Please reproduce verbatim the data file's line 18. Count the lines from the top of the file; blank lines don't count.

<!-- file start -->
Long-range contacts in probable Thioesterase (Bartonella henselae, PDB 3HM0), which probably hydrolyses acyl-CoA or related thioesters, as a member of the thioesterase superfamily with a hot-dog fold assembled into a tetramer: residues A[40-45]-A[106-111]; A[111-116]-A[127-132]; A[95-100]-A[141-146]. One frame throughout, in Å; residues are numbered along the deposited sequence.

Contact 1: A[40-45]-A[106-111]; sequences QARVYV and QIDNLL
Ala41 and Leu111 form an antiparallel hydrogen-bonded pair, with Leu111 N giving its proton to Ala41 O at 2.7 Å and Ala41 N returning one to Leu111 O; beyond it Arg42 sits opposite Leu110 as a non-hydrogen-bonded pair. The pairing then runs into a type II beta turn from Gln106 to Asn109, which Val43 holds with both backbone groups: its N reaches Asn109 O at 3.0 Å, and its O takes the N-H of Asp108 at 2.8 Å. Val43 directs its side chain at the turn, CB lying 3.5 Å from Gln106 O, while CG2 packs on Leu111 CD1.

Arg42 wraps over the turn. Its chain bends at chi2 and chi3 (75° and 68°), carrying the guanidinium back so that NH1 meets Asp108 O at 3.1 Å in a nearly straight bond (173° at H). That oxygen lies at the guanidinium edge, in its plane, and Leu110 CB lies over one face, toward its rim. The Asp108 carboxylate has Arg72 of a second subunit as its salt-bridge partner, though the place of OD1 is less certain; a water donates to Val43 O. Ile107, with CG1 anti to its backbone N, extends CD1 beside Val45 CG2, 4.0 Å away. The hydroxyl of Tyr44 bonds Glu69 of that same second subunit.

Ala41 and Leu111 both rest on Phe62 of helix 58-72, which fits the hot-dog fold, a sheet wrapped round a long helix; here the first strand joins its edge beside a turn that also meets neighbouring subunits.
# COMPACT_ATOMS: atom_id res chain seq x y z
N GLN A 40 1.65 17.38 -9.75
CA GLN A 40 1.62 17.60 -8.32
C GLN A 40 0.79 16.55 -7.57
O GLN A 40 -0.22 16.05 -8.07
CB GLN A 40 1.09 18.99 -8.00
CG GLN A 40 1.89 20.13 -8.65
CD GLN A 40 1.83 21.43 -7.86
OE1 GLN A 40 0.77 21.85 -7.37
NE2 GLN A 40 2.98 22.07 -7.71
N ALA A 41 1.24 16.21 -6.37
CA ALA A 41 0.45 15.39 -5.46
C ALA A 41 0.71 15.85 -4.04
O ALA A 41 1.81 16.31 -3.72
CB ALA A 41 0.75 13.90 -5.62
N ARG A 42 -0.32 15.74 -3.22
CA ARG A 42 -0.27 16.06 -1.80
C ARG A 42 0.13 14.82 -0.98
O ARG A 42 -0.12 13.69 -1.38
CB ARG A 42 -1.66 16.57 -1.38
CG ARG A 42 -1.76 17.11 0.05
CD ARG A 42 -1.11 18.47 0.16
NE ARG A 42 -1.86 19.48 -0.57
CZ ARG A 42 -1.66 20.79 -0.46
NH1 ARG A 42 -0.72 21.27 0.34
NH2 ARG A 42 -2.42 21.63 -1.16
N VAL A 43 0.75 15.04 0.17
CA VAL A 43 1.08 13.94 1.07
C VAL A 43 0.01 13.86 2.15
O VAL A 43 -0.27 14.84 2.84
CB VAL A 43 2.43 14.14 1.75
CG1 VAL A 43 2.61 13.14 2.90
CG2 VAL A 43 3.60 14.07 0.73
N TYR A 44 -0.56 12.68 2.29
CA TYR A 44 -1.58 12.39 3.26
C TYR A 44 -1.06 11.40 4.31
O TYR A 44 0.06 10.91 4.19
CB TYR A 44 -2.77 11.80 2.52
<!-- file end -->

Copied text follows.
C ALA A 41 0.71 15.85 -4.04